Paul Aurelian

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Saint Paul Aurelian
Etole de Saint Paul Aurélien.jpg
The stole of Paul Aurelian
Born Glamorgan, Wales
Died 6th century
Island Batz
Honored in
Anglican Communion; Roman Catholic Church
Major shrine Fleury
Feast March 12

Paul Aurelian (known in Breton as Paol Aorelian or Saint Pol de Léon and in Latin as Paulinus Aurelianus) was a 6th-century Welshman who became first bishop of the See of Léon and one of the seven founder saints of Brittany. Paul Aurelian was held to have died in 575 at the age of 140 years, after having been assisted in his labours by three successive coadjutors, which suggests several Pauls have been mixed up. Gilbert Hunter Doble thought he might be the same man as Saint Paulinus of Wales.

Family[edit]

According to his hagiographic Life, completed in 884 by a Breton monk named Wrmonoc of Landévennec Abbey, Paul was the son of a Welsh chieftain named Perphirius/Porphyrius ("clad in purple"), from Penychen in Glamorgan. He has later been given three saintly sister-martyrs; Juthwara, Sidwell and Wulvela.

In the Life of Cadoc that contemporary princely founder of Llancarfan is reckoned the son of Gwynllyw, eponymous founder of the cantref of Gwynllwg and the son of Glywys. High mediaeval sources give Gwynllyw a brother "Pawl", who is chief of neighbouring Penychen.

Career[edit]

St Pol, as represented in the parish church of Saint-Thegonnec, Brittany.

Paul became a pupil of Saint Illtud at Llantwit Major and on Caldey Island with Samson of Dol and Gildas.

He went to Brittany, establishing monasteries in Finistère at Ouessant on the north-west coast of Brittany, at Lampaul on the island of Ushant, on the island of Batz and at Ocsimor, now the city of Saint-Pol-de-Léon, where he is said to have founded a monastery in an abandoned fort. He was consecrated bishop there under the authority of Childebert, King of the Franks.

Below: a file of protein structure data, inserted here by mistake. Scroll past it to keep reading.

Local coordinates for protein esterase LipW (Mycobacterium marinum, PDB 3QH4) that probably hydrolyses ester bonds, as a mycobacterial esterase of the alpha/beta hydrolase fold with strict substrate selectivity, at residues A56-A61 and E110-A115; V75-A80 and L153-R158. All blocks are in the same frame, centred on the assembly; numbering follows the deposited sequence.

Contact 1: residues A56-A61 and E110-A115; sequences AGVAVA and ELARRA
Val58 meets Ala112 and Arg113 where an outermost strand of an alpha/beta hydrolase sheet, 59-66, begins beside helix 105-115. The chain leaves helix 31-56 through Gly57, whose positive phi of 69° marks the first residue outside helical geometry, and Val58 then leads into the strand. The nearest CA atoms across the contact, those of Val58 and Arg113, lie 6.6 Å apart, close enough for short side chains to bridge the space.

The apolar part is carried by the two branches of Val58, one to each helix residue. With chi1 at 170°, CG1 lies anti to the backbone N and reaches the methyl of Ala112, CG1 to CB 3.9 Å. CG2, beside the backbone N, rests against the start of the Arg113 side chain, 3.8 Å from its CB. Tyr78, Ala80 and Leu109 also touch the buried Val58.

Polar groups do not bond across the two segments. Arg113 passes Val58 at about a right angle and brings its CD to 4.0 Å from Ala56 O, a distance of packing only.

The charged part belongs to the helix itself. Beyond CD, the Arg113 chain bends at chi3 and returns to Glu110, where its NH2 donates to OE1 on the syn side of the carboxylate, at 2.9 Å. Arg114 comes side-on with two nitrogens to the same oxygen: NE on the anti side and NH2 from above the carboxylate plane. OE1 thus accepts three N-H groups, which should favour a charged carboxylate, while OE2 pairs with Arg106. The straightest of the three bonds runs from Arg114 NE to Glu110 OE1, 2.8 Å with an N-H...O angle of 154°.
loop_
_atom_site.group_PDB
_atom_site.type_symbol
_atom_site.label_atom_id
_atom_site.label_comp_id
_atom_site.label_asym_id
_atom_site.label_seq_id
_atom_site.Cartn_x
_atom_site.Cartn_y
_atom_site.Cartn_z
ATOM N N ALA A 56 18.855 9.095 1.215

Paul was a vegetarian.[1] One account says he died on the island of Batz. He was first buried at Saint-Pol-de-Léon, but his relics were later transferred to Fleury Abbey. His bell is still kept at Saint-Pol. His feast day is 12 March.

Paulinus of Wales[edit]

For other saints named Paulinus, see Saint Paulinus.

G. H. Doble thought Saint Paul Aurelian might be the same as Saint Paulinus of Wales,[2] revered in Carmarthenshire, south-west Wales as a hermit and teacher at a place usually identified as Whitland (or Hendy Gwyn ar Daf). Hywel David Emanuel considered the identification of Paul Aurelian with the Carmarthenshire Paulinus as doubtful.[3]

In Rhygyfarch's ‘ Life of S. David ’ (chapter x), Saint David is stated to have completed his education under S. Paulinus ( Paulens ), who is described as a "scribe, a disciple of S. Germanus the bishop". When Paulinus became blind, David is said to have miraculously restored his sight.[3]

Paulinus of Wales founded churches and chapels around Llandovery. He is said to have taught Saint Teilo and to have nominated David to speak at the Synod of Llanddewi Brefi (in around 545). Claims to the foundation of the church at Paul are dubious.

A 6th century inscribed stone found at Caeo in Carmarthenshire, now in the Carmarthen Museum, appears to honour him as "preserver of the faith, constant lover of his country, champion of righteousness". His feast day is 23 November.

See also[edit]

References[edit]

  1. ^ Roberts, Holly Harlayne (2004-09-01). Vegetarian Christian Saints: Mystics, Ascetics & Monks. New York: Anjeli Press. p. 182. ISBN 978-0-9754844-0-1. Retrieved 2010-12-09. Lay summary. "He maintained his staple diet of simple vegetarian foods, bread and water" 
  2. ^ G. H. Doble (1971), Lives of the Welsh Saints
  3. ^ a b Emanuel, Hywel David. "Paulinus", Welsh Biography Online, National Library of Wales

Sources[edit]